Algebra - Factorisation

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Introduction to Factorization of Algebraic Expressions

The most common question asked by students when they are faced with algebra problems is how does it apply to their everyday lives? The fact of the matter is that algebra is abstraction and largely a mathematical tool. However, the habit of approaching problems systematically and methodically is what essentially translates to problem solving abilities in real life.

What are factors? What is factorisation?

Think of factors as the ingredients of something.

\(1,\,2,\,3,\,4,\,6\)  and \(12\)  are the factors of \(12.\) That means you can create \(12\) using some of these ingredients.

\(\begin{align}3 \times 4 = 12 \\ 2 \times 6 = 12 \end{align} \)

Similarly, algebraic terms also have factors. These are the ingredients that make that term. So, the term \(6x^2\) can be split into its ingredients 

\(6x^2 = 2 \times 3 \times x \times x\)

The process of finding components (or factors) which when multiplied give the original expression is called factorisation.

The factorisation of algebraic expressions

Example 1

Consider the expression \(4x^2 + 8.\)

  • There are two terms. Do they have any factor common?
  • The second term “\(8\)” can be re-written as \((4 \times 2).\)
  • So, \(4\) is a common factor in the two terms.
  • We can now factorise the expression:
    \(4x^2 + 8 = 4 (x^2 + 2)\)

Verify: Always multiply the factorised expression and see if you get the original expression back.

Example 2

Consider \(4y^3 + 2y^2.\)

  • Again, we have two terms. Do they have any factor common?
  • Both terms have \(2\) as a common factor. But that’s not all. Even \(y^2\) is common.
  • So, the highest common factor is \(2y^2.\) That is, the second term is also a factor of the first.
  • We can now factorise the expression:
    \(\begin{align}4y^3 + 2y^2 = 2y^2 (2y + 1) \end{align} \)

Verify: Always multiply the factorised expression and see if you get the original expression back.

Example 3

Consider \(z^2 + 5z + 2z + 10.\)

  • Here we have four terms (actually \(3,\) because two terms are like terms. But let’s ignore that for a moment). Do they have any factor common?
  • Looking at the \(4\) terms at once we see there are no common factors to all four.
  • However, observing carefully shows a pattern: \(5z\) and \(10\) have \(5\) as a common factor. And \(z^2\) and \(2z\) have \(z\) as a common factor. And when we factorise these common terms, we are left with \((z + 2)\) in both cases.
    \(z^2 + 5z + 2z + 10 = z (z + 2) + 5\,(z + 2)\)
  • Observe that we are down to two terms. And these two terms have \((z + 5)\) common. So, we get:
    \((z + 2)\,(z + 5)\)

Verify: Always multiply the factorised expression and see if you get the original expression back.

Example 4

Consider \(x^2 + 8x + 16\)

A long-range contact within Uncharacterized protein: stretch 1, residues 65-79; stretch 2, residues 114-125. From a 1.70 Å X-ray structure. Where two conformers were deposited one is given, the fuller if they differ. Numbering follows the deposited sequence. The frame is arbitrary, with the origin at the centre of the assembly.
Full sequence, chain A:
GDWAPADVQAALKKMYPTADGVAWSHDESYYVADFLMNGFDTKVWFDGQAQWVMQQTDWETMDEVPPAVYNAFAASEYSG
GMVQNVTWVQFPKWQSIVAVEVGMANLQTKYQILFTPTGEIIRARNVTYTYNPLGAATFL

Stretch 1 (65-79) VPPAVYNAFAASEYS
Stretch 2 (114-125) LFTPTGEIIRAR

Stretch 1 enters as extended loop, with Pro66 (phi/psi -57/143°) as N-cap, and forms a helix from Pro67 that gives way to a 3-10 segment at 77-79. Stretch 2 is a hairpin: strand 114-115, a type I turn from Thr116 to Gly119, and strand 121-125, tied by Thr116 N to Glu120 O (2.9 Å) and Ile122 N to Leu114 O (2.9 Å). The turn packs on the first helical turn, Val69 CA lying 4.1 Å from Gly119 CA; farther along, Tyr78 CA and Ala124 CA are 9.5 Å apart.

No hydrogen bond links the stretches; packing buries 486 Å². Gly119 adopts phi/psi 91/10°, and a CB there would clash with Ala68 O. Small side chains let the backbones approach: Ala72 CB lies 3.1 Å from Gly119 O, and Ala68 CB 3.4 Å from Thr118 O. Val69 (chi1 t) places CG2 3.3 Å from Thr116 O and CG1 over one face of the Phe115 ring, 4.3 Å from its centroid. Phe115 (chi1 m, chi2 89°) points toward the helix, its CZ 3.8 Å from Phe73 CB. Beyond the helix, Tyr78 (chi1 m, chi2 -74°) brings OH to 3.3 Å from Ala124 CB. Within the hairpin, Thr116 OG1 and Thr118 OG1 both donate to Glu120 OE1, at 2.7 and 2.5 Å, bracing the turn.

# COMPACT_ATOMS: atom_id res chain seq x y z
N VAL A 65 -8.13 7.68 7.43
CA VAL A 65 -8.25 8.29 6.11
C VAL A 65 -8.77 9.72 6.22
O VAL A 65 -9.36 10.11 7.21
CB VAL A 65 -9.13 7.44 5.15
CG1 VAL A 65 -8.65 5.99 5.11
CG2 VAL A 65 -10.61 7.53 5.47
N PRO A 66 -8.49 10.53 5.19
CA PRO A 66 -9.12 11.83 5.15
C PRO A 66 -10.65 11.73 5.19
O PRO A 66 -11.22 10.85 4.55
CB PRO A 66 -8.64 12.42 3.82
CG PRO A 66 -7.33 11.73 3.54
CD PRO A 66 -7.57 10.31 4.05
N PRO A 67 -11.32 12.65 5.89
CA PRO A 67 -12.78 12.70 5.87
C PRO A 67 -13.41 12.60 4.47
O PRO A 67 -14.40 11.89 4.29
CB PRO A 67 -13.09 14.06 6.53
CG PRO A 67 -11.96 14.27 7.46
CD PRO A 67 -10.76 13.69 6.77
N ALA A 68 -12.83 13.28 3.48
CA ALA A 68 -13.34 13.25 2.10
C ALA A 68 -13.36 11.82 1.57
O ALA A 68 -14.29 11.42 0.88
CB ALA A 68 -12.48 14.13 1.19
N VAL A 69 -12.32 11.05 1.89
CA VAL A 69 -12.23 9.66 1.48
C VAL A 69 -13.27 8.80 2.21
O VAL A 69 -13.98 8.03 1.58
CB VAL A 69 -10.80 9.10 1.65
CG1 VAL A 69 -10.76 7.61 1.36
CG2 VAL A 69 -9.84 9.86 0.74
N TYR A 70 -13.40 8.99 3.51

• Just by observing the terms we see that there is no factor common to all three.
  • But in some cases, we can use algebraic identities to help us out.
  • Did you notice the constant term, \(16,\) is a perfect square? \(16 = 42.\)
  • This makes our expression similar to the identity \(a^2 + 2ab + b^2 = (a + b)^2.\) 
  • Here \(a = x\) and \(b = 4.\)
  • Using this identity to factorise we get:
    \(\begin{align} x^2 + 8𝑥 + 16 & = x^2 + 2 (4x) + 42 \\  & = (x + 4)^2 \end{align}\)

Example 5

Consider \(9y^2 - 25\)

  • There seems to be no factor common to these two terms on first glance.
  • But we see that both terms are perfect squares with a subtraction sign between them.
  • This clue should make us think of the identity: \(a^2 - b^2 = (a + b) (a - b)\)
  • Using this identity to factorise we get:
    \(\begin{align} 9y^2 - 25 &= (3y)^2 - 5^2 \\ &= (3y + 5) (3y - 5)\end{align}\)

Remember the most important identities which will help you factorise expressions quickly

List of the most important and useful identities

  • \((a + b)^2 = a^2 + 2ab + b^2\)
  • \((a - b)^2 = a^2 - 2ab + b^2\)
  • \((a + b)(a - b) = a^2 - b^2\)
  • \((x + a) (x+ b) = x^2 + x(a+b) + ab\)

Tips and Tricks to Factorise

  • Finding factors of a monomial is best visualised as finding the prime factors of a whole number:

So, \(21y^2 = 7 \times 3 \times y \times y\)

  • Factorising algebraic expressions is the same as finding the HCF of two numbers. So visualise the process as if you were finding the HCF of two whole numbers:
    E.g. To find the common factors of \(24pq^3\) and \(8p^2q^2\) use this trick:

Thus the common factor is \(8pq^2.\)

  • Keep in mind that when factorising sometimes the common factor will have constants as well as variables. It is easy to miss one of these and end up with an incompletely factored expression.
    E.g. \((6ab - 9ab^2)\) may get factored as \(3a(2b - 3b^2)\) instead of \(3ab(2 - 3b).\)
    Always double-check after factorising to see if there is another possible common factor that can be pulled out.
     
  • When factorising (monic) quadratic expressions, a common trick is to split the middle term such that the coefficients of the split terms add up to the original coefficient and when multiplied gives you the constant term.
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